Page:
Making Hiring Messages More Inclusive

I’m consistently surprised by just how tech savvy my nieces are. At 3 and almost 1, they know how to use an iPad better than most of their grandparents. They can swipe, start and stop videos, and complete pretty much any task that doesn’t entail reading.

They’re part of a generation of kids that will grow up never knowing what it’s like to find directions without a cell phone or be told to go read a book to learn instead of Googling. They have a truly tech-first approach.

It also means they have more information at their fingertips than ever before to make decisions someday when they enter the world of work. We’re already seeing the impact of that in how college grads are searching for work.

Inclusivity Is Key In Attracting Gen Z Talent

This generation of kids born around 2005 (for those of us who graduated high school before then, I feel your ouch. Same.) has a completely different approach to media, learning, and research. Their experience in a digital world from the time they were toddlers changes how they do just about everything, including the job search.

But it’s not just about how and what they click on. It’s about what matters to them, too, like inclusivity. If you haven’t made and kept DEIB commitments, they’re going to call you out. Research shows this is key to retaining Gen Z workers:

  • 77% of Gen Z have protested in support of equality for Black Americans
  • 55% of respondents said a commitment to DEIB is extremely important when evaluating an employer

This generation isn’t going to take it anymore. (Yes, that’s a Twisted Sister reference.) What you write and how you engage with them as early as the interview process will influence your ability to hire your next generation of talent.

Making Hiring Messages More Inclusive

I sat down with Eric Mosley, CEO of WorkHuman, to talk more about inclusivity and making hiring messages more inclusive, particularly in the area of pronouns and LGBTQIA+ language.

We talked about…

  • As new grads and job seekers start looking around for their next opportunity, how can organizations and recruiters prove they are sincere about welcoming LGBTQI+ candidates, beyond simply saying, “We’re inclusive” or putting up a rainbow on their website?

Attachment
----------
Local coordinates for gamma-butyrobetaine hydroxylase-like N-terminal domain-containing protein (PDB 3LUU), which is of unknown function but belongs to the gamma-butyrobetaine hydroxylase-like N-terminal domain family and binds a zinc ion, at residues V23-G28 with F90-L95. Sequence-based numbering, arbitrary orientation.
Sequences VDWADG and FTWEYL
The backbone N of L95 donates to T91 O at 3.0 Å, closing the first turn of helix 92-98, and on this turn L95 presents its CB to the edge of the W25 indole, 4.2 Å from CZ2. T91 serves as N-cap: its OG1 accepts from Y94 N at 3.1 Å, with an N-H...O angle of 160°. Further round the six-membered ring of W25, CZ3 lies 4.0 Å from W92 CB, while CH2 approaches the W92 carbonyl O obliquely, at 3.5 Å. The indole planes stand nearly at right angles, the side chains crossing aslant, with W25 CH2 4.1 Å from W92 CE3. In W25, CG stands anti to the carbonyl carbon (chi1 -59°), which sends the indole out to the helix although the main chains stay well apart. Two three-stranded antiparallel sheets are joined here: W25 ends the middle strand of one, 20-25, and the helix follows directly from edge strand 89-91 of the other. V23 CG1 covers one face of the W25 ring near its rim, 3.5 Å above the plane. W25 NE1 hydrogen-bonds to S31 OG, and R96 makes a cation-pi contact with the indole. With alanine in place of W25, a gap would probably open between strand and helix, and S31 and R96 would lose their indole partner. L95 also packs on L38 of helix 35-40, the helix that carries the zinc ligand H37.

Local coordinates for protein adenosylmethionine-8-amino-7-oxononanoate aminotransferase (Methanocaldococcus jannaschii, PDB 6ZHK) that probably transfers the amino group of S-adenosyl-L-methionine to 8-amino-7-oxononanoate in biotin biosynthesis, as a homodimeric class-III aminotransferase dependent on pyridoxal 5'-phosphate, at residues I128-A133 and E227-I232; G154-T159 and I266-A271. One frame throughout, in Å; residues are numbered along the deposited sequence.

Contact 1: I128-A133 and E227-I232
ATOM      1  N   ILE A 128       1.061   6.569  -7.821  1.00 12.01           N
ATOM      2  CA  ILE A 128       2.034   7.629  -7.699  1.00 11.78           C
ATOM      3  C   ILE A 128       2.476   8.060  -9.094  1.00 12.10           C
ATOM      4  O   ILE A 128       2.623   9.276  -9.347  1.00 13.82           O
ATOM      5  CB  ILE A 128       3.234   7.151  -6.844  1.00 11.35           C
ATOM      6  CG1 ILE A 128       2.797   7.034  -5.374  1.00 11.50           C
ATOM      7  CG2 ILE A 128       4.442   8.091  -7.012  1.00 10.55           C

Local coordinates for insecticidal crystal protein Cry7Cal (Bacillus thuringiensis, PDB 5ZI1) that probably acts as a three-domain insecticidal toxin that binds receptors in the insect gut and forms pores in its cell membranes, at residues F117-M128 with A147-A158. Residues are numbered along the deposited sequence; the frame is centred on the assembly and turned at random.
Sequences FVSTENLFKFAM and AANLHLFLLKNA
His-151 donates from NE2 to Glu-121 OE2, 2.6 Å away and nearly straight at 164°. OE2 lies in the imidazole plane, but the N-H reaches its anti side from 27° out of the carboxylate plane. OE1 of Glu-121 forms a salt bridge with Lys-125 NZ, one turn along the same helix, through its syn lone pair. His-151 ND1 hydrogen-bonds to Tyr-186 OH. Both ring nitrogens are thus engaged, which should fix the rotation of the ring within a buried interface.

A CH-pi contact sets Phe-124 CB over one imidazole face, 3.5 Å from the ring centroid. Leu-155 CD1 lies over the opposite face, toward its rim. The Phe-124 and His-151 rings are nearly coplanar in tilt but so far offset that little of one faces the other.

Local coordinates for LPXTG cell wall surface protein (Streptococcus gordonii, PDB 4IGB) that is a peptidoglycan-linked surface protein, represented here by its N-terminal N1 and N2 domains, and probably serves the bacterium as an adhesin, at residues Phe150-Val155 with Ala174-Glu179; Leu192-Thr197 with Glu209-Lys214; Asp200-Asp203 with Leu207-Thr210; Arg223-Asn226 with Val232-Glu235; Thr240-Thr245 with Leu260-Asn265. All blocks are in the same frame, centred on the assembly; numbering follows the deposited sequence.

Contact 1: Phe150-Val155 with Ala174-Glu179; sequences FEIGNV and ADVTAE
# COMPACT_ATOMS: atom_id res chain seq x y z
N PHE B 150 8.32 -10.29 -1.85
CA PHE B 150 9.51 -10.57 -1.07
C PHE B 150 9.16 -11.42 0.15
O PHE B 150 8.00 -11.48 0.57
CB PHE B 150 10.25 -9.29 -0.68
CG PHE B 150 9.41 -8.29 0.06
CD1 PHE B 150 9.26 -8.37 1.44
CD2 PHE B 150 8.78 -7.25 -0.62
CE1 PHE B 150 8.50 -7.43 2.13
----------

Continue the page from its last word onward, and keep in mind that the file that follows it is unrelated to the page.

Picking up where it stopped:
• When a candidate does get that face-to-face time with recruiters, hiring managers, or employees, what’s the ideal message?
  • So many job descriptions are generic-sounding and as a result attract generic applicants. How does a job posting filter IN the right people and filter OUT the wrong ones?
  • There are many people that are afraid of getting pronouns wrong or potentially being offensive when speaking with potential candidates. What’s your advice for them?

You can read my answers and more of our interview on Forbes.

Candidate Generation and Nurturing LGBT and Diversity

Kat Kibben View All →

Kat Kibben [they/them] is a keynote speaker, writing expert, and LGBTQIA+ advocate who teaches hiring teams how to write inclusive job postings that will get the right person to apply faster.

Before founding Three Ears Media, Katrina was a CMO, Technical Copywriter, and Managing Editor for leading companies like Monster,, and Randstad Worldwide. With 15+ years of recruitment marketing and training experience, Katrina knows how to turn talented recruiting teams into talented writers who write for people, not about work.

Today, Katrina is frequently featured as an HR and recruiting expert in publications like The New York Times, Chicago Tribune, and Forbes. They’ve been named to numerous lists, including LinkedIn’s Top Voices in Job Search & Careers. When not speaking, writing, or training, you’ll find Katrina traveling the country in their van or spending some much needed downtime with the dogs that inspired the name Three Ears Media.

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